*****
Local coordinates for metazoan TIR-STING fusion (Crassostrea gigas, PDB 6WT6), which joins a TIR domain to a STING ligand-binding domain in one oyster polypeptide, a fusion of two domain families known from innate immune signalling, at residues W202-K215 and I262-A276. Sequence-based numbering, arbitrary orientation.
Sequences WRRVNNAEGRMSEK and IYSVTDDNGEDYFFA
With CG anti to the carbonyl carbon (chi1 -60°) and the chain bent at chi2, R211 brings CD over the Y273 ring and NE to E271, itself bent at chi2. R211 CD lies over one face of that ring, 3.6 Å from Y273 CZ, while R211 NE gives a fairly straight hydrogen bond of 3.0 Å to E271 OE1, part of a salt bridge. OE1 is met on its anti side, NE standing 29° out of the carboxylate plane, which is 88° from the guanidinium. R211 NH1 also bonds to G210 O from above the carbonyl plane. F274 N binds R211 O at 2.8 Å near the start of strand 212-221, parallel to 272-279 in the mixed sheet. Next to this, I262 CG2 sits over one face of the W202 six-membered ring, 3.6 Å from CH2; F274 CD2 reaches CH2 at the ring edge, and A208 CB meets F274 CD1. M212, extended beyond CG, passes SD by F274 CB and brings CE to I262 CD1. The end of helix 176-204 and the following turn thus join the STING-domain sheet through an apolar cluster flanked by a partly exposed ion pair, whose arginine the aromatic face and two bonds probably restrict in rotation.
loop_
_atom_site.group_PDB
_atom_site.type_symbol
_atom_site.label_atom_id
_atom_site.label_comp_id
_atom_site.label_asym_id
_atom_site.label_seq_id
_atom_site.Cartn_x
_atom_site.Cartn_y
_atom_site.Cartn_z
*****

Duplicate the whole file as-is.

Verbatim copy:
Local coordinates for metazoan TIR-STING fusion (Crassostrea gigas, PDB 6WT6), which joins a TIR domain to a STING ligand-binding domain in one oyster polypeptide, a fusion of two domain families known from innate immune signalling, at residues W202-K215 and I262-A276. Sequence-based numbering, arbitrary orientation.
Sequences WRRVNNAEGRMSEK and IYSVTDDNGEDYFFA
With CG anti to the carbonyl carbon (chi1 -60°) and the chain bent at chi2, R211 brings CD over the Y273 ring and NE to E271, itself bent at chi2. R211 CD lies over one face of that ring, 3.6 Å from Y273 CZ, while R211 NE gives a fairly straight hydrogen bond of 3.0 Å to E271 OE1, part of a salt bridge. OE1 is met on its anti side, NE standing 29° out of the carboxylate plane, which is 88° from the guanidinium. R211 NH1 also bonds to G210 O from above the carbonyl plane. F274 N binds R211 O at 2.8 Å near the start of strand 212-221, parallel to 272-279 in the mixed sheet. Next to this, I262 CG2 sits over one face of the W202 six-membered ring, 3.6 Å from CH2; F274 CD2 reaches CH2 at the ring edge, and A208 CB meets F274 CD1. M212, extended beyond CG, passes SD by F274 CB and brings CE to I262 CD1. The end of helix 176-204 and the following turn thus join the STING-domain sheet through an apolar cluster flanked by a partly exposed ion pair, whose arginine the aromatic face and two bonds probably restrict in rotation.
loop_
_atom_site.group_PDB
_atom_site.type_symbol
_atom_site.label_atom_id
_atom_site.label_comp_id
_atom_site.label_asym_id
_atom_site.label_seq_id
_atom_site.Cartn_x
_atom_site.Cartn_y
_atom_site.Cartn_z